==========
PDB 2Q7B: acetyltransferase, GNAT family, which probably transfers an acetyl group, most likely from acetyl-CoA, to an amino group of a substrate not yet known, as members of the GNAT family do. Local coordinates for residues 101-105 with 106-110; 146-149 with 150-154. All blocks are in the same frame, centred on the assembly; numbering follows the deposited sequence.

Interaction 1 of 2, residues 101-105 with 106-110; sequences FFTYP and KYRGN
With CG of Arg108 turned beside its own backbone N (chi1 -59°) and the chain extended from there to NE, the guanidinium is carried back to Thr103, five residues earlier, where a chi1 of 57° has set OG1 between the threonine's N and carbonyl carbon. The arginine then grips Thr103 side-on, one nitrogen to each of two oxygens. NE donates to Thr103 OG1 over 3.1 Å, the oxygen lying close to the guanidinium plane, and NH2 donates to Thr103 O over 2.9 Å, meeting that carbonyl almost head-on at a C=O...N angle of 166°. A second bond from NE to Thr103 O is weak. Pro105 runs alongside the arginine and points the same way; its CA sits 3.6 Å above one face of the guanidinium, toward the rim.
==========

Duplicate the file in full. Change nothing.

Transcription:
PDB 2Q7B: acetyltransferase, GNAT family, which probably transfers an acetyl group, most likely from acetyl-CoA, to an amino group of a substrate not yet known, as members of the GNAT family do. Local coordinates for residues 101-105 with 106-110; 146-149 with 150-154. All blocks are in the same frame, centred on the assembly; numbering follows the deposited sequence.

Interaction 1 of 2, residues 101-105 with 106-110; sequences FFTYP and KYRGN
With CG of Arg108 turned beside its own backbone N (chi1 -59°) and the chain extended from there to NE, the guanidinium is carried back to Thr103, five residues earlier, where a chi1 of 57° has set OG1 between the threonine's N and carbonyl carbon. The arginine then grips Thr103 side-on, one nitrogen to each of two oxygens. NE donates to Thr103 OG1 over 3.1 Å, the oxygen lying close to the guanidinium plane, and NH2 donates to Thr103 O over 2.9 Å, meeting that carbonyl almost head-on at a C=O...N angle of 166°. A second bond from NE to Thr103 O is weak. Pro105 runs alongside the arginine and points the same way; its CA sits 3.6 Å above one face of the guanidinium, toward the rim.